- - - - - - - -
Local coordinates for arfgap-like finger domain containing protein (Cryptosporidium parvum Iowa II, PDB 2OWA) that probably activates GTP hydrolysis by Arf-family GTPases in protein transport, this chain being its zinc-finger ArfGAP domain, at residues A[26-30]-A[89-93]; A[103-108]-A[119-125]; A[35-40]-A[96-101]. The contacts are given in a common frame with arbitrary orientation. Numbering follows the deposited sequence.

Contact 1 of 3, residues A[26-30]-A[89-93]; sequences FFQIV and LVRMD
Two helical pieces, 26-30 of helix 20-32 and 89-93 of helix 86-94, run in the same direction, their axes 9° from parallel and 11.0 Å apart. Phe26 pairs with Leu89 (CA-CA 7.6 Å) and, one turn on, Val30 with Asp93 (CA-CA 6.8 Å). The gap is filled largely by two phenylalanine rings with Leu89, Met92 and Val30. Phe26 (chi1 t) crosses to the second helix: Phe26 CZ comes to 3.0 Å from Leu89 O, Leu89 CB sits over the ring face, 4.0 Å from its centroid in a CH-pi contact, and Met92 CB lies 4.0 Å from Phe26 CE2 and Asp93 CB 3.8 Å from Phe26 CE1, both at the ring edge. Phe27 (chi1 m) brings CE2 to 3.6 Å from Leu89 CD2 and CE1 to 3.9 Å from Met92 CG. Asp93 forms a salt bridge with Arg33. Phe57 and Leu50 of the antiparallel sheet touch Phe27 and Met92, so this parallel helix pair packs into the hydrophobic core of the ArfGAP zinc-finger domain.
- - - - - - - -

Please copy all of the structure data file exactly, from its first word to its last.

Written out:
Local coordinates for arfgap-like finger domain containing protein (Cryptosporidium parvum Iowa II, PDB 2OWA) that probably activates GTP hydrolysis by Arf-family GTPases in protein transport, this chain being its zinc-finger ArfGAP domain, at residues A[26-30]-A[89-93]; A[103-108]-A[119-125]; A[35-40]-A[96-101]. The contacts are given in a common frame with arbitrary orientation. Numbering follows the deposited sequence.

Contact 1 of 3, residues A[26-30]-A[89-93]; sequences FFQIV and LVRMD
Two helical pieces, 26-30 of helix 20-32 and 89-93 of helix 86-94, run in the same direction, their axes 9° from parallel and 11.0 Å apart. Phe26 pairs with Leu89 (CA-CA 7.6 Å) and, one turn on, Val30 with Asp93 (CA-CA 6.8 Å). The gap is filled largely by two phenylalanine rings with Leu89, Met92 and Val30. Phe26 (chi1 t) crosses to the second helix: Phe26 CZ comes to 3.0 Å from Leu89 O, Leu89 CB sits over the ring face, 4.0 Å from its centroid in a CH-pi contact, and Met92 CB lies 4.0 Å from Phe26 CE2 and Asp93 CB 3.8 Å from Phe26 CE1, both at the ring edge. Phe27 (chi1 m) brings CE2 to 3.6 Å from Leu89 CD2 and CE1 to 3.9 Å from Met92 CG. Asp93 forms a salt bridge with Arg33. Phe57 and Leu50 of the antiparallel sheet touch Phe27 and Met92, so this parallel helix pair packs into the hydrophobic core of the ArfGAP zinc-finger domain.